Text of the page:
Roger M. Othman
The 5th International Halal Food Conference was held in Chicago under the theme The Importance of Halal Certification. After 20 years of providing Halal certification services, you would think why do we need to review the importance of Halal certification. One main reason: more and more multi-national companies are endeavoring to produce Halal products and making the Halal compliance a part of their quality programs.
For Muslims, Halal is a prescription from the Creator and Muslims follow it secure in the knowledge that it is the best dietary standard one can follow. It must be, it was prescribed by the ONE Who Knows Everything.
According to the 2003 edition of the CIA World Factbook, over 1.4 billion of the world’s 6.3 billion people are Muslim. That means over 22% of consumers in the world eat Halal. If you add the non-Muslims who chose to eat Halal and the non-Muslims living in Muslim countries, then 1 out of every 4 consumers is a Halal consumer. The GDP of the Muslim majority countries is over US$ 4 trillion. That is quite a market for goods and services and when it comes to food, the food must be Halal. In the United States and Canada, there are over 8 million Muslims and even more Halal consumers, earning over US$ 300 billion. Of course, there is no question about the Importance of Halal. The discussion in the conference was about the Importance of Halal Certification.
Every system needs some checks and balances. As humans, we sometimes stray from the course as we are bombarded by the daily challenges. Just as the NASD and the SEC watch the stock market and the governing system has three separate branches to keep each other in check and on track, Halal certification keeps the system of food production in balance. When a consumer buys a Halal certified product, they expect the product to be authentically Halal. The certifying body is confirming that the product has met its standard of Halal and is suitable for Halal consumers.
Ideally, there would be one written standard for Halal certification. While the clearly Halal items are known and the clearly Haram items are known, there are some items which are not quite as clear. This has resulted in different Halal certifiers adopting different requirements for certification. In an effort to standardize the process for the food industry, efforts are being made to unify the Halal certification standard. While this is an admirable goal, it will take some time before it can be universally established. At the moment, consumers and producers need to understand the standard adopted by various certifiers and determine which ones match their needs. As technology continues to produce new products and ingredients, the Halal standards will also change to reflect the new developments.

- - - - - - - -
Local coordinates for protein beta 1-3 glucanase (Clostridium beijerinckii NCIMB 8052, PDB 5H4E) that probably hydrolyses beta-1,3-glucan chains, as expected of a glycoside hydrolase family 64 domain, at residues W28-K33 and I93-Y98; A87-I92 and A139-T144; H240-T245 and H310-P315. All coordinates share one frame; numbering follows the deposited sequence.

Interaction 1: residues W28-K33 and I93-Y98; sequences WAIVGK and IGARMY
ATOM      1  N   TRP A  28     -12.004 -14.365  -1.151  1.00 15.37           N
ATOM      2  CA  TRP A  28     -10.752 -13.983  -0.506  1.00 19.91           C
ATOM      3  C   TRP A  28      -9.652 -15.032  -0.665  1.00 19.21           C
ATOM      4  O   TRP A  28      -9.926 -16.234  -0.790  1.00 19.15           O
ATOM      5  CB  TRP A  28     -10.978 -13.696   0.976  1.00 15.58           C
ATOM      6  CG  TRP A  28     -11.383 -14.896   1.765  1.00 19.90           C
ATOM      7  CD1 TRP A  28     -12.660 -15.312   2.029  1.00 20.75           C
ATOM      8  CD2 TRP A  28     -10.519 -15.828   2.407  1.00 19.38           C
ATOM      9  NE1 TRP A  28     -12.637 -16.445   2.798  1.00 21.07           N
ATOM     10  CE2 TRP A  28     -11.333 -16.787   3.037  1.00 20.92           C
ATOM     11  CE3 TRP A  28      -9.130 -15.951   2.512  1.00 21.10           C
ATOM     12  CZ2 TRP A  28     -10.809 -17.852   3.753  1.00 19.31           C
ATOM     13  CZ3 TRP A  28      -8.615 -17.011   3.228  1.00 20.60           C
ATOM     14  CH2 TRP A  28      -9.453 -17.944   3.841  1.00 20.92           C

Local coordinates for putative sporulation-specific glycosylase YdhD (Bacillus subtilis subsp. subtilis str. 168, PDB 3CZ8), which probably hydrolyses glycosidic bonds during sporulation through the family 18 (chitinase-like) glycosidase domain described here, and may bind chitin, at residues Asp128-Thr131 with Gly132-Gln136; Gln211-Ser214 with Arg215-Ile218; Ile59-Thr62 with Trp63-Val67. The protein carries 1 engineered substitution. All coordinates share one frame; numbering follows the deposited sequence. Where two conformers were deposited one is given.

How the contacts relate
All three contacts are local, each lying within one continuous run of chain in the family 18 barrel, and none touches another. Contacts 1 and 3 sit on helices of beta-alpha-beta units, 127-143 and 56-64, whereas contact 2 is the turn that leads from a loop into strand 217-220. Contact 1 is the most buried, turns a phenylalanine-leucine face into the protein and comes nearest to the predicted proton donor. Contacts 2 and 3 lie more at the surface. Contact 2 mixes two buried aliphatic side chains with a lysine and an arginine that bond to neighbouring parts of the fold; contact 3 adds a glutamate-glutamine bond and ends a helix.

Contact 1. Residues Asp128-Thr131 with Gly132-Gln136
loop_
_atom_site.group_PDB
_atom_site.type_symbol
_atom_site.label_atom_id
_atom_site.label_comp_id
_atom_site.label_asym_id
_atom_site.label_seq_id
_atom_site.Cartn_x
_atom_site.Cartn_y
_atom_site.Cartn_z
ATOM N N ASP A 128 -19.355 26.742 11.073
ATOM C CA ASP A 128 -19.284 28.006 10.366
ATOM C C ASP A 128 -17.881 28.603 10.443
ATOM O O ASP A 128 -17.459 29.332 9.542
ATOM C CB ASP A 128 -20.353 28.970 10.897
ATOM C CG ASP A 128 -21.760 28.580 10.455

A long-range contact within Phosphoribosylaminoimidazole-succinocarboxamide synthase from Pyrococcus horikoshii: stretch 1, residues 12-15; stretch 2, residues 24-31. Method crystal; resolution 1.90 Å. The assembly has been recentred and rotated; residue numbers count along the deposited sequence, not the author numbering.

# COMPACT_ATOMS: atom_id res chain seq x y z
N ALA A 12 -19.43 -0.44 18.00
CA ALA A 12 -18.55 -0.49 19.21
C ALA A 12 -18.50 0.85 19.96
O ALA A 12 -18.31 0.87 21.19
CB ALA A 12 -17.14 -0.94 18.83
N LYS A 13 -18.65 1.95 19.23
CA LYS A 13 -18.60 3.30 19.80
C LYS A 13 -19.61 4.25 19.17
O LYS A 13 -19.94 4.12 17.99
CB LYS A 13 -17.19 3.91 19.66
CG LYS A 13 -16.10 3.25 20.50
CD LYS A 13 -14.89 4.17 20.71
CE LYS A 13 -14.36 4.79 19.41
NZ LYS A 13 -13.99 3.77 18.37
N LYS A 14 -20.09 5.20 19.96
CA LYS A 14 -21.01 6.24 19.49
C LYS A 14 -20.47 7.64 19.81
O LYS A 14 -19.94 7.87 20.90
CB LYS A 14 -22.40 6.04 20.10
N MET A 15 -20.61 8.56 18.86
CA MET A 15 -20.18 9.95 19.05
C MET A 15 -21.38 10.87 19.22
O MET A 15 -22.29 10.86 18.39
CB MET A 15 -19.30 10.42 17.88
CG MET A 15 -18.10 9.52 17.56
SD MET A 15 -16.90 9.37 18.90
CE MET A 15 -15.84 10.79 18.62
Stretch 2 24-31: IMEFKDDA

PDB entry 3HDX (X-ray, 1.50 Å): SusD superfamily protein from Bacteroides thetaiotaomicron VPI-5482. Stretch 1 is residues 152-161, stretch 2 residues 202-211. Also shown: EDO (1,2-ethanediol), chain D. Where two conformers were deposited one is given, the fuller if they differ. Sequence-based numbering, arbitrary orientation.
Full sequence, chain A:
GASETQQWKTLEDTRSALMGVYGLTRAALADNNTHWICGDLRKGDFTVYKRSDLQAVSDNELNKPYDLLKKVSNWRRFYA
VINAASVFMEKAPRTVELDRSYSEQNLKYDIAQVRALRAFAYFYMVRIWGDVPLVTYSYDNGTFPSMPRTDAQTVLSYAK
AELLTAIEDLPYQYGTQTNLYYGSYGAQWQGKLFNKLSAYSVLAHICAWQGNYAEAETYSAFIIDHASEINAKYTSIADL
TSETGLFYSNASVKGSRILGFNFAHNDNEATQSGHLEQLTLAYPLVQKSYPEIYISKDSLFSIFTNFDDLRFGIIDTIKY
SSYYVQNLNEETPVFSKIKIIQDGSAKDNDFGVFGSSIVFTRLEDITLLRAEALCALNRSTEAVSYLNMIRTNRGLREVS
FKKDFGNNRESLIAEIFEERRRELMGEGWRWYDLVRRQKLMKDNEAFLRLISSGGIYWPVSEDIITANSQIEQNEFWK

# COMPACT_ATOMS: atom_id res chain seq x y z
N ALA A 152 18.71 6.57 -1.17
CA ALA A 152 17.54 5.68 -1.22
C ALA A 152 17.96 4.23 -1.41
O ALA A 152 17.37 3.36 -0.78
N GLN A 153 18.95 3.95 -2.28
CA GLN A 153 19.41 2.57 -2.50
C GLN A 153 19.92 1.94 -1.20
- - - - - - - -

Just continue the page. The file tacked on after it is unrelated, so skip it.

It is important for the industry to know that Halal consumers are serious about Halal certification and will be looking more and more for products and ingredients that are Halal certified. It is also important for Halal consumers to know that the industry will only produce Halal certified products if it recognizes the need and sees the demand. Therefore, Halal consumers must continue to communicate with the food industry so the industry can determine the consumer’s needs. In that way, consumer and producer work together to ensure that the desired products are available in the marketplace, for their mutual benefit.
Halal is a common name in many parts of the world and is becoming a common name in the United States, Canada and Europe. When consumers see the Halal markings, they know they are getting a quality product, that has been supervised by a third party as well as by the manufacturer’s quality control staff. In the majority of Muslim countries, Halal certification of imported food products and food ingredients is mandatory, while in others it enhances the product acceptability by the consumers.
However, most exercise some diligence in screening products and at least making sure the haram ones can be distinguished from the Halal ones. That is not necessarily the case in non-Muslim countries, even ones with a significant number of Halal consumers. In the United States, 5 states have passed Halal legislation that protects Halal consumers from fraud. Other states are working on similar legislation. A predominantly Muslim region in China has also passed similar legislation. However, most of the countries of the world do not have any protection for the Halal consumer. It is up to the Halal consumers to make sure they check the products ask the necessary questions and avoid haram products as best they can.
To all the Halal consumers who ask about the acceptability of various products, we say, “Keep on asking us. We are happy to respond. But the best advice we can give is: Insist on Halal certified products from the food producers and work with your legislators to pass Halal laws in your state, province or country.” [RMO]